Working with Simple Variables 88
Copying Data 89
Adding and Subtracting Integers 92
Multiplying and Dividing Integers 95
Manipulating Numbers at the Bit Level 98
Logical Instructions 99
Shifting and Rotating Bits 100
Multiplying and Dividing with Shift Instructions 102

Chapter 5 Defining and Using Complex Data Types
105
Arrays and Strings 105
Declaring and Referencing Arrays 105
Declaring and Initializing Strings 108
Processing Strings 110
Structures and Unions 117
Declaring Structure and Union Types 118
Defining Structure and Union Variables 121
Referencing Structures, Unions, and Fields 126
Nested Structures and Unions 128
Records 129
Declaring Record Types 130
Defining Record Variables 131
Record Operators 133

Chapter 6 Using Floating-Point and Binary Coded Decimal Numbers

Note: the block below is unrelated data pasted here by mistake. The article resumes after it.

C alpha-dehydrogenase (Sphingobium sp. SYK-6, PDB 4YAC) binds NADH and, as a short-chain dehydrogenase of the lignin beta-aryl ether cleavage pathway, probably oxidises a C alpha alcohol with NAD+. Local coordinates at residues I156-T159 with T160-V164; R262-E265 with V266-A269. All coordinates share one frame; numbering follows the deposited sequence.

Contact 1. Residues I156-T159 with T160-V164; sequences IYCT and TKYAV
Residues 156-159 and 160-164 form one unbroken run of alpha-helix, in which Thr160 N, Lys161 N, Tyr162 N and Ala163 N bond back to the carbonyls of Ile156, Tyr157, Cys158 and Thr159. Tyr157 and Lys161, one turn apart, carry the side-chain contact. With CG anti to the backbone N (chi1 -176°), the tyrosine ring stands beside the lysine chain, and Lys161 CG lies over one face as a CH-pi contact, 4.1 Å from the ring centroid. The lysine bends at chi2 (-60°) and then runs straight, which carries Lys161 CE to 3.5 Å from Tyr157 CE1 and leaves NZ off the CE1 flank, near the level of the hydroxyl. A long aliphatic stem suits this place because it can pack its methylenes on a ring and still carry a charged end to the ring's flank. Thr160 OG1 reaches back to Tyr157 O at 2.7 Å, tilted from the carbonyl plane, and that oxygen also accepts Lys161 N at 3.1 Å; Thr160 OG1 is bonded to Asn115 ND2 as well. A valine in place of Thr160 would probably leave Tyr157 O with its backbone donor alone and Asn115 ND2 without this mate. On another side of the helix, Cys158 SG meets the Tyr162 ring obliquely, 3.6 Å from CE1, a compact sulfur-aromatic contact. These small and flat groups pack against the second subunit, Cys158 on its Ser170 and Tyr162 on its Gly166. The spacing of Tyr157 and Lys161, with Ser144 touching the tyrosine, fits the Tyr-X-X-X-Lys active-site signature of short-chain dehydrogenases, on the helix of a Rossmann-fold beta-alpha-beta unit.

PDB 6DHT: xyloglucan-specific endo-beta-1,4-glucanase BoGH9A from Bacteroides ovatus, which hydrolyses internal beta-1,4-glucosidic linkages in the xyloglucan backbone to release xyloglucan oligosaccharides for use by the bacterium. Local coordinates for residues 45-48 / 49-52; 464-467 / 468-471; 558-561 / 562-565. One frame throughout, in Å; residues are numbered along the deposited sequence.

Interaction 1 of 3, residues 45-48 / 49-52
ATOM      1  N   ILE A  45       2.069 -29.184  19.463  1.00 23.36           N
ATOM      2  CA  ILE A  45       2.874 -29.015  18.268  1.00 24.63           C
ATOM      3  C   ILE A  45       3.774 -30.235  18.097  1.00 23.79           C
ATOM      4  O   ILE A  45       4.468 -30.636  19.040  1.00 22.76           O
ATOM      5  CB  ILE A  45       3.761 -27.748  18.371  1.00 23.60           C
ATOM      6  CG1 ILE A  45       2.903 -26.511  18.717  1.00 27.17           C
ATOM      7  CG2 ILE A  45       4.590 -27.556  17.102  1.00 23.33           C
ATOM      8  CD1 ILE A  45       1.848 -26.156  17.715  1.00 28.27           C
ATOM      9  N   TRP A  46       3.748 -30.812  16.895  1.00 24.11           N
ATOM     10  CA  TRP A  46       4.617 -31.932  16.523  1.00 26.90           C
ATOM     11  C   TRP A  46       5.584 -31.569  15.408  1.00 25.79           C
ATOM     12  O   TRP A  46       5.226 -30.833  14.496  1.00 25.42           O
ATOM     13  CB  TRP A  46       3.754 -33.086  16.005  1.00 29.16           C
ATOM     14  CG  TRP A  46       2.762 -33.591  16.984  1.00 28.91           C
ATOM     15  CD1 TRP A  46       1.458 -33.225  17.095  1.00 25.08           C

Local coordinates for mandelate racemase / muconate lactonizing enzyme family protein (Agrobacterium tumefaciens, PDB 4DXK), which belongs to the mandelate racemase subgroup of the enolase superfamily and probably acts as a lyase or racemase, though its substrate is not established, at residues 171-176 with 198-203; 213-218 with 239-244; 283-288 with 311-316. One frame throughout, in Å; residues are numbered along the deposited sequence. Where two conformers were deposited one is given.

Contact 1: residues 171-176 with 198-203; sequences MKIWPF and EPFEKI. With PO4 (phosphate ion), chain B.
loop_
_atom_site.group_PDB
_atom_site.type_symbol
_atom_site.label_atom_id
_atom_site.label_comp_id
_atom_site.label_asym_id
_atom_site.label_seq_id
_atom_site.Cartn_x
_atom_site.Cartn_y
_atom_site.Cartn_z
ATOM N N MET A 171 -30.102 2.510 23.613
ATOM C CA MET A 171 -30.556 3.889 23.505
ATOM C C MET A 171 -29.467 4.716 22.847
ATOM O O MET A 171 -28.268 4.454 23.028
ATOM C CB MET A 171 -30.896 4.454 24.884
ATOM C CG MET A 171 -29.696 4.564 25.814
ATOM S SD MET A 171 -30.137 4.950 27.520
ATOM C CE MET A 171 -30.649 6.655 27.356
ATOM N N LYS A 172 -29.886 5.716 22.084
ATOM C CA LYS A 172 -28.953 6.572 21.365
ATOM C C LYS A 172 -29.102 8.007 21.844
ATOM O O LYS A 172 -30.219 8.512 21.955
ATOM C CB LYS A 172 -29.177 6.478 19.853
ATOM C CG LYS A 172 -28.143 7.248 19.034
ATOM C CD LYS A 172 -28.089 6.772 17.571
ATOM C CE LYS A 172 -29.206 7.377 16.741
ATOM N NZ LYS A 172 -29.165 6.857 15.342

135
Using Floating-Point Numbers 136
Declaring Floating-Point Variables and Constants 136
Storing Numbers in Floating-Point Format 138
Using a Math Coprocessor 139
Coprocessor Architecture 140
Instruction and Operand Formats 141
Coordinating Memory Access 145
Using Coprocessor Instructions 146
Using An Emulator Library 155
Using Binary Coded Decimal Numbers 156
Defining BCD Constants and Variables 157
BCD Calculations on a Coprocessor 157
BCD Calculations on the Main Processor 158

Chapter 7 Controlling Program Flow
161
Jumps 161
Unconditional Jumps 162
Conditional Jumps 164
Loops 172
Loop-Generating Directives 173
Writing Loop Conditions 178
Procedures 180
Defining Procedures 180
Passing Arguments on the Stack 182
Declaring Parameters with the PROC Directive 184
Using Local Variables 188
Creating Local Variables Automatically 190
Declaring Procedure Prototypes 193
Calling Procedures with INVOKE 194
Generating Prologue and Epilogue Code 198
MS-DOS Interrupts 204
Calling MS-DOS and ROM-BIOS Interrupts 204
Replacing an Interrupt Routine 206

Chapter 8 Sharing Data and Procedures Among Modules and Libraries
211
Selecting Data-Sharing Methods 211
Sharing Symbols with Include Files 212
Organizing Modules 212
Declaring Symbols Public and External 214
Positioning External Declarations 228
Using Alternatives to Include Files 219
PUBLIC and EXTERN 220